A Brief Story of Slovak Cinema

A Brief Story of Slovak Cinema

To trace the steps of Slovak cinema, one must return to Czechoslovakia’s past, when the Czech Republic and Slovakia were one country and shared some of their art traditions. The story of Slovak ― as well as Czech ― cinema began in 1921 with Jánošík, a full-length feature movie starring Jaroslav Siakel.

Professionalization of the industry

In those early years of Czechoslovakian cinema, plots were based on the traditions and folklore of the country, often filmed in rural locations.

A year before Slovakia’s first independence began, the first Department of Film in Czechoslovakia within the School of Industrial Arts in Bratislava was created. That first organization ― said by experts to be amongst the first five in Europe ― was commanded by the future Oscar-winning director Ján Kadár and other students. However, its fate was to be short and the department was closed in 1939 after the independence of the First Slovak Republic, a client state of the Nazi Germany.

An avoided censorship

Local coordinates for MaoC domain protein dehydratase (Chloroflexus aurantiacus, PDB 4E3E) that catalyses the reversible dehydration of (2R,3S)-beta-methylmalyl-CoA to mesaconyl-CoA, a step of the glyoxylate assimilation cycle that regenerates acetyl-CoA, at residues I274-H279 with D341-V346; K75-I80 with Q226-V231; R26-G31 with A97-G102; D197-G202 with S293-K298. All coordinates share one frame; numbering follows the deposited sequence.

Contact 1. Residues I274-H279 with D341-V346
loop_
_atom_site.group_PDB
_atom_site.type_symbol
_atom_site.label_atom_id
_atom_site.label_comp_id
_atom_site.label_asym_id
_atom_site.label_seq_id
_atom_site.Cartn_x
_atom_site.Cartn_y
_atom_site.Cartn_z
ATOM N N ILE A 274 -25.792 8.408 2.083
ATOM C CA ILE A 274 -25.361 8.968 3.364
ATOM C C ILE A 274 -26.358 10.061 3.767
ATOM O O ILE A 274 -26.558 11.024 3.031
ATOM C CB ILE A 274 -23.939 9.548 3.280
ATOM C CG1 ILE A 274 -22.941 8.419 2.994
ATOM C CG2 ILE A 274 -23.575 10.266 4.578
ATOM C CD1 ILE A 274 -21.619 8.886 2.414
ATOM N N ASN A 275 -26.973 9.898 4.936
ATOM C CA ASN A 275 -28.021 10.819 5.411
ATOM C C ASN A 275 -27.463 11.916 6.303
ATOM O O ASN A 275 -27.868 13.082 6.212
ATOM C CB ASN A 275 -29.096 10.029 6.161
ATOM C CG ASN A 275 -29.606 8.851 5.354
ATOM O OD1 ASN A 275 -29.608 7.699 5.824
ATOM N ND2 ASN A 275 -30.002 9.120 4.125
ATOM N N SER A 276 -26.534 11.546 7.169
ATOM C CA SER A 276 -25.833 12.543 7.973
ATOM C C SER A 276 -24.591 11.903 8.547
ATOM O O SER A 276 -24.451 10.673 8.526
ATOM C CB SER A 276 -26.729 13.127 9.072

As part of the Nazi “empire”, the Slovak film productions were dedicated to propaganda newsreels through the short-films studio Nástup. After a short–lived reunification of an independent Czechoslovakia during which few films were produced, censorship was reestablished, this time at the instigation of the Soviet socialist regime.

Between the 50s and early 70s, social-realism took over the film productions in Czechoslovakia, with directors like Paľo Bielik, Václav Kubásek and Juraj Herz. Their films often depicted the social change and progress of the working class in movies like The Struggle Will End Tomorrow (1951). Other directors, with the approval of Soviet authorities, dealt with World War II and the fall of the Nazi regime. An outstanding example of those films is Juraj Herz's The Cremator (1968), a black comedy about the Final Solution which became a cult film in both the Czech and Slovak republics.

A difficult environment for cinema

The decades from the 70s to the early 90s saw a more muted Communist censorship of Slovak cinema. As a consequence, there were handful of opportunities for innovative directors to deal with subjects like adventures and fiction. From those days, the films Dušan Hanák’s Rosy Dreams (1976), Zoro Záhon's The Assistant (1982) and Dusan Hanák’s I Love, You Love (1989) are among the more remarkable.

Sharing the same condition of most of the former USSR estates, Slovakian cinema saw a decrease due to a lack of funding and ongoing political changes: the fall of the Soviet regime and the split of Czechoslovakia. However, the Slovak film industry did not completely disappear and important post-Communist era films include Martin Šulík's Everything I Like (1992) and The Garden (1995).

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